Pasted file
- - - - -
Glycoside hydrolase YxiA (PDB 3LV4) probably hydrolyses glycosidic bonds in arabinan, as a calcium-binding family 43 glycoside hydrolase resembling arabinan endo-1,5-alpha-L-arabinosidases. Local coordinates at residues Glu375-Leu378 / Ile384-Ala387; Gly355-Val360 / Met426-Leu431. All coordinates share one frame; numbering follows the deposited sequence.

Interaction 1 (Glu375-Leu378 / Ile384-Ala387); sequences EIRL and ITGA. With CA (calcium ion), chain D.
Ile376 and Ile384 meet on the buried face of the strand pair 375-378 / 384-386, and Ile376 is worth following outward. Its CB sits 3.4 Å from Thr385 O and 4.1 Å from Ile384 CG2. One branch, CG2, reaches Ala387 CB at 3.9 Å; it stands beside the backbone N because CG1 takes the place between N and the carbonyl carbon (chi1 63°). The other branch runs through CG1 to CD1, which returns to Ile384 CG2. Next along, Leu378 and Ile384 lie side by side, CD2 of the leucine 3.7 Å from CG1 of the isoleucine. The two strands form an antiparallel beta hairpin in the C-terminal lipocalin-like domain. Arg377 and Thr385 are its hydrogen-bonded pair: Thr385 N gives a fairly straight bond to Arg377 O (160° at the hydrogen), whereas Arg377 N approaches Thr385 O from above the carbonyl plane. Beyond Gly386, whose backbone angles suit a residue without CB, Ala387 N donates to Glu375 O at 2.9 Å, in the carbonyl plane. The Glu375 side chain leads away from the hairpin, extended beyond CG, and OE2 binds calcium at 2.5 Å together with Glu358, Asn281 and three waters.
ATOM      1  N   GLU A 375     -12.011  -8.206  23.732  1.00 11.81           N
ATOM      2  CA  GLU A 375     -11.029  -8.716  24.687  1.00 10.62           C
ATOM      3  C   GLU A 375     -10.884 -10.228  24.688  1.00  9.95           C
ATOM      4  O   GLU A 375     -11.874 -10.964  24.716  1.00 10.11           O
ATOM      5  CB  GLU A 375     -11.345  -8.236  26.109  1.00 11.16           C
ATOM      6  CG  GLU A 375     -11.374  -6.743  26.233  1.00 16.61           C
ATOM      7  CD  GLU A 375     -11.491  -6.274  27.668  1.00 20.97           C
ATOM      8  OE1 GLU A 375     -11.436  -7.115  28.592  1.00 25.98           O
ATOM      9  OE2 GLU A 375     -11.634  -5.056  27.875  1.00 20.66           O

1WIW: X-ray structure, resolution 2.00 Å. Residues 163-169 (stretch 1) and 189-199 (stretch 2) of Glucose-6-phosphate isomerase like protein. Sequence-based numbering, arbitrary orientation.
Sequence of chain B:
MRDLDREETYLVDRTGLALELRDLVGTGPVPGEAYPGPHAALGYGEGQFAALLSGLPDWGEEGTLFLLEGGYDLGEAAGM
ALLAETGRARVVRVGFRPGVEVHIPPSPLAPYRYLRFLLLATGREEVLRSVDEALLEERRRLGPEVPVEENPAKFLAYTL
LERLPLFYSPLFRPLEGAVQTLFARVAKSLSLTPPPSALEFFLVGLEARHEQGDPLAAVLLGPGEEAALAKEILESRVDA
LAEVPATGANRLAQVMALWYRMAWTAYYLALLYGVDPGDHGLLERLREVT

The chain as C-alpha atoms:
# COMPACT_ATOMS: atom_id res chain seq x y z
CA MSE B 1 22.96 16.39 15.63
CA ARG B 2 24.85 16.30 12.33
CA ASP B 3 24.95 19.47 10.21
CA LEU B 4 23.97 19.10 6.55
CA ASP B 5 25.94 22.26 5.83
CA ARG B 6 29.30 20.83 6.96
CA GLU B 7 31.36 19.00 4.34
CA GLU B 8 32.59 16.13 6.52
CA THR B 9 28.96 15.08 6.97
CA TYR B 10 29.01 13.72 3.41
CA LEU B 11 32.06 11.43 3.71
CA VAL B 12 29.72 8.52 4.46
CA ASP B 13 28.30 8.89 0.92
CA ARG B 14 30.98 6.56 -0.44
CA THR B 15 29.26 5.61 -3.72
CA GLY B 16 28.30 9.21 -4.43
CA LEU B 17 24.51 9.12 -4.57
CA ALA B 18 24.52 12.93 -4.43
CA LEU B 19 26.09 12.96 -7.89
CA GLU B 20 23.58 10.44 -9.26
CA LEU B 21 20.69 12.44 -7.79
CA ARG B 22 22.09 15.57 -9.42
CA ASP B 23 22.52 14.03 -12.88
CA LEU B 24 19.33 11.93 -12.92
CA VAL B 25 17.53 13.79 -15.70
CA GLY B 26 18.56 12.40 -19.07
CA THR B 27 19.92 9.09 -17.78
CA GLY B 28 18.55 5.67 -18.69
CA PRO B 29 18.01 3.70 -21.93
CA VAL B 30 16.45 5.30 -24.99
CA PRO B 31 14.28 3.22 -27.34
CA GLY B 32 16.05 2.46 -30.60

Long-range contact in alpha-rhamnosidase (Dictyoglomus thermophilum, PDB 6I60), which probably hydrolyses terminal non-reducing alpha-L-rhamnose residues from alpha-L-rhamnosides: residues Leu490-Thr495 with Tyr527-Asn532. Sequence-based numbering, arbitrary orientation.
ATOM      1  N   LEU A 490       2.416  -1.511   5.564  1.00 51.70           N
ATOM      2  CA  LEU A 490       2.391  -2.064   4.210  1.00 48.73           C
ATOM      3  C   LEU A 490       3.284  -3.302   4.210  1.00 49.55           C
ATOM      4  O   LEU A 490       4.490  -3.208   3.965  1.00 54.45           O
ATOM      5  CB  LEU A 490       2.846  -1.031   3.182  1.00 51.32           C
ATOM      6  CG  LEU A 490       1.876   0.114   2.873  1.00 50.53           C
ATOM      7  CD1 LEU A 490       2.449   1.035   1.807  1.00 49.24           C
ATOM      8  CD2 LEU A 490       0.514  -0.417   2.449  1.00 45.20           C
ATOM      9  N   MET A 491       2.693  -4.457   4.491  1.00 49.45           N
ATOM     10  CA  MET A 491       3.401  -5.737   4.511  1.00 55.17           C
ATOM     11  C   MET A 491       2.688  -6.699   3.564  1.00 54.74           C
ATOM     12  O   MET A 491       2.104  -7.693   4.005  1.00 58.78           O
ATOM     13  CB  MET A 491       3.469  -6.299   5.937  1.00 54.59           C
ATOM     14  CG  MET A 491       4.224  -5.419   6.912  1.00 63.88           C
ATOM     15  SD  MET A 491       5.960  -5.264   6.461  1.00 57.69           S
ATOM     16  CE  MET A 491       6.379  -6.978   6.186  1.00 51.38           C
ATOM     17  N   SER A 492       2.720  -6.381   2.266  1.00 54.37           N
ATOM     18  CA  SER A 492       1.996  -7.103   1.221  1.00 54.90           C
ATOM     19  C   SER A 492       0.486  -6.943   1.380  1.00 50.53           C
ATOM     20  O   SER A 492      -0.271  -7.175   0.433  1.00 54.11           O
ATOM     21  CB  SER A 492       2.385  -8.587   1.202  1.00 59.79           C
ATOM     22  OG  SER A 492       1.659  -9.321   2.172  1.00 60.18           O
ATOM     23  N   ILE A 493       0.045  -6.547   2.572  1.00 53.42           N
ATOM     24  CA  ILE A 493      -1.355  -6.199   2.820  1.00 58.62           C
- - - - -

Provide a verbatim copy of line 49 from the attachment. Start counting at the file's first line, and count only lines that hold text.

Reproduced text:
CA PRO B 29 18.01 3.70 -21.93